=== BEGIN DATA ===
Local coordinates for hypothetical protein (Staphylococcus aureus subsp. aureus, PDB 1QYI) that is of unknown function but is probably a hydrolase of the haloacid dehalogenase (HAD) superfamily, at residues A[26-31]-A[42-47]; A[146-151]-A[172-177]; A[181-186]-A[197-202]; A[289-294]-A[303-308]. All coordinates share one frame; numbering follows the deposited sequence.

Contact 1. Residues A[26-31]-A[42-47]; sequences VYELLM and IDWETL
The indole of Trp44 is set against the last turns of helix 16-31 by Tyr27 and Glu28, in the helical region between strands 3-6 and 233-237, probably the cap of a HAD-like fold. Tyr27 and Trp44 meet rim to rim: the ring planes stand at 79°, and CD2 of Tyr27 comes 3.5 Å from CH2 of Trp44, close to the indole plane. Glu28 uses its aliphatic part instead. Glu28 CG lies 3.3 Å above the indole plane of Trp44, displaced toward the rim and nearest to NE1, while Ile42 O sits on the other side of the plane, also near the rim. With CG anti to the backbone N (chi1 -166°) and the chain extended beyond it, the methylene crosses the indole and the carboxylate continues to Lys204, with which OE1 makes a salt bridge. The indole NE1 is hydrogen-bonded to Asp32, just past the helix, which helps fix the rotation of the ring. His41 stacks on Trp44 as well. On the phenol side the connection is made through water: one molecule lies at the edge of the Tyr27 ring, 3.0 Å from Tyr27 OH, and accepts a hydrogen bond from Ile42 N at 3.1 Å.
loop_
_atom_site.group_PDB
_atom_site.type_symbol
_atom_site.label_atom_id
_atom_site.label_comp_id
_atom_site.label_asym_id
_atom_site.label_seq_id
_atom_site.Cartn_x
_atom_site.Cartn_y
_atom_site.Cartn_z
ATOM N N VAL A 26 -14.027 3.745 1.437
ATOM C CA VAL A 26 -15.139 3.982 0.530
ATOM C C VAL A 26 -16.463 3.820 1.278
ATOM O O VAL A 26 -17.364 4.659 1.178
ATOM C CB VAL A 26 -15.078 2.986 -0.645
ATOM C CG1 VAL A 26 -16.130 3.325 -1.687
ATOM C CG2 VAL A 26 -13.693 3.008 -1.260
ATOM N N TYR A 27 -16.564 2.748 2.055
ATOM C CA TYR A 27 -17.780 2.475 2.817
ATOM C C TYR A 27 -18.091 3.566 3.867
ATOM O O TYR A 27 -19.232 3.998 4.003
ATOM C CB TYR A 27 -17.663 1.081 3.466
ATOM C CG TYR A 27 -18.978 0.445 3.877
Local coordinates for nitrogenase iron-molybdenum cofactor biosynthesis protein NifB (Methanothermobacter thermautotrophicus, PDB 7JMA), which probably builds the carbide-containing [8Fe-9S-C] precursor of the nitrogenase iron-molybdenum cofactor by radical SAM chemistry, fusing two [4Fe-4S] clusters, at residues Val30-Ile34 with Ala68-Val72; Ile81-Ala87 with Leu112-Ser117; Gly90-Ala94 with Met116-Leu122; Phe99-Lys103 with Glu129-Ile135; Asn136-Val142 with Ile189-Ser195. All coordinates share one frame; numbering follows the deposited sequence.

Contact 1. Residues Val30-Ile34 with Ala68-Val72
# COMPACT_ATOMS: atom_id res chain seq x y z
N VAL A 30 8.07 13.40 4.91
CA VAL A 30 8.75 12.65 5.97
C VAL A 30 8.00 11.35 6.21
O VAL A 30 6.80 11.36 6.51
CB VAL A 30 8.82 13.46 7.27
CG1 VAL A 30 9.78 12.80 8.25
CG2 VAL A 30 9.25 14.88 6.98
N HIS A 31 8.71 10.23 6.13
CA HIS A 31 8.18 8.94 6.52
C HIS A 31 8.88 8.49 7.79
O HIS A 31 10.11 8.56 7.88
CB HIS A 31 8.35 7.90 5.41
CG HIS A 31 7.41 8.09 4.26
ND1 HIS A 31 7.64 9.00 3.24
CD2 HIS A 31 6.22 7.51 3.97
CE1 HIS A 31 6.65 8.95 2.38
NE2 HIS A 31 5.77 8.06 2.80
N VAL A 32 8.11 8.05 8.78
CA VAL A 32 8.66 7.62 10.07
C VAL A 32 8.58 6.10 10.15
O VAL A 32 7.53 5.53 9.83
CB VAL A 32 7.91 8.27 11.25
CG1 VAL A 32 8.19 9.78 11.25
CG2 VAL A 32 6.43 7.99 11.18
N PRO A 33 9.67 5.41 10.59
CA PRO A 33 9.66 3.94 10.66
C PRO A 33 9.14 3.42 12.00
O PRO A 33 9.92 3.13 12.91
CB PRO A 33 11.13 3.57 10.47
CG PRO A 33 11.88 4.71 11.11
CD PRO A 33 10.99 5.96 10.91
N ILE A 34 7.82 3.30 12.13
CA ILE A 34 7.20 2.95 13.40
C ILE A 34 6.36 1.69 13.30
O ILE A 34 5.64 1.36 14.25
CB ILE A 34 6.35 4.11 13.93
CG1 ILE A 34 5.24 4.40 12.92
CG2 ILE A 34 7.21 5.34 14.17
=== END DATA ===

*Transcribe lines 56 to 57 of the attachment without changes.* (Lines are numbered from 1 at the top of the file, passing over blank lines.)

C PRO A 33 9.14 3.42 12.00
O PRO A 33 9.92 3.13 12.91